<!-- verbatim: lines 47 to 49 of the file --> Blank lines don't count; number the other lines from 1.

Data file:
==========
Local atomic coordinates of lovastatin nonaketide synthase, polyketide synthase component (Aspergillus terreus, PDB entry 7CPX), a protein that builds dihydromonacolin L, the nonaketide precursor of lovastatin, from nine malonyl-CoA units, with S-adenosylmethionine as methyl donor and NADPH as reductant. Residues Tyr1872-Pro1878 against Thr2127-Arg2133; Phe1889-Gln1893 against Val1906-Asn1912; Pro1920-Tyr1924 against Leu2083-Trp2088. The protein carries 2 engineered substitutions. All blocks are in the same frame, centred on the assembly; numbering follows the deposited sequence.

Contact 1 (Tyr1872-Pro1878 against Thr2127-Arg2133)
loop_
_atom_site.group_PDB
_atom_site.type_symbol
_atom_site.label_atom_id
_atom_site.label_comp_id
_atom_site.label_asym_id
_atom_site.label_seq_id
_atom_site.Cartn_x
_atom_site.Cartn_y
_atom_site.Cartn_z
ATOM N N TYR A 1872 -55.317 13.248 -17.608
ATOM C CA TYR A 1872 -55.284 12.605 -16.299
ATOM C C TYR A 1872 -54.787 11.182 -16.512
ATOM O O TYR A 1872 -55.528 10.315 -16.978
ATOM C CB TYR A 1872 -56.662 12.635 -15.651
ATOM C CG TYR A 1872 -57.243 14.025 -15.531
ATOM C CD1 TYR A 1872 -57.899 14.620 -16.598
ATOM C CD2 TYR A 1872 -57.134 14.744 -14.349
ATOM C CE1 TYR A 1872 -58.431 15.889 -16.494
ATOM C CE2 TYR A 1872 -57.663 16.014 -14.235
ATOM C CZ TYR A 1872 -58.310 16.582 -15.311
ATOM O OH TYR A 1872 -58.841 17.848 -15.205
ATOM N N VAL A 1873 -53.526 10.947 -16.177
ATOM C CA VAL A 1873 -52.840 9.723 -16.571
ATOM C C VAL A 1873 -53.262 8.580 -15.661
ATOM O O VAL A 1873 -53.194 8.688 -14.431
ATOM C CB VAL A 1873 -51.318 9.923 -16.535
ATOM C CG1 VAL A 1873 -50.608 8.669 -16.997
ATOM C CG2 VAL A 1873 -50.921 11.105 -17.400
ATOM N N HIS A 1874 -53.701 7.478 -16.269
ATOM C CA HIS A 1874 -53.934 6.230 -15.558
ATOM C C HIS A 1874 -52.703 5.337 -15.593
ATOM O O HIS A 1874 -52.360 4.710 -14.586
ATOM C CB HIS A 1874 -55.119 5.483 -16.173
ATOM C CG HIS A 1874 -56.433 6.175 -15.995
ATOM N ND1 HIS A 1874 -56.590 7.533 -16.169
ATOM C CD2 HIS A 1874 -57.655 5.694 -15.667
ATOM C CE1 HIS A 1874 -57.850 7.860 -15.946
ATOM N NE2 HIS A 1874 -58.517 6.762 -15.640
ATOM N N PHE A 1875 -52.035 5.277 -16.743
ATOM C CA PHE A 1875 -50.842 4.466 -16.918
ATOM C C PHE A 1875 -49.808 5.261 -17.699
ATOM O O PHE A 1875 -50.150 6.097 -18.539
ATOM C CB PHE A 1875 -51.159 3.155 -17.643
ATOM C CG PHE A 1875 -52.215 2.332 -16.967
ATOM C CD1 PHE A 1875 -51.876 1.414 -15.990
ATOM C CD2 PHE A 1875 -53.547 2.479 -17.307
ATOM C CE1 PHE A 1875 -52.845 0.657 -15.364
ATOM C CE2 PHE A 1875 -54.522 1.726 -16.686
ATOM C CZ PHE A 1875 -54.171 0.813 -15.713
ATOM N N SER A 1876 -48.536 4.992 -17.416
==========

ATOM C CG PHE A 1875 -52.215 2.332 -16.967
ATOM C CD1 PHE A 1875 -51.876 1.414 -15.990
ATOM C CD2 PHE A 1875 -53.547 2.479 -17.307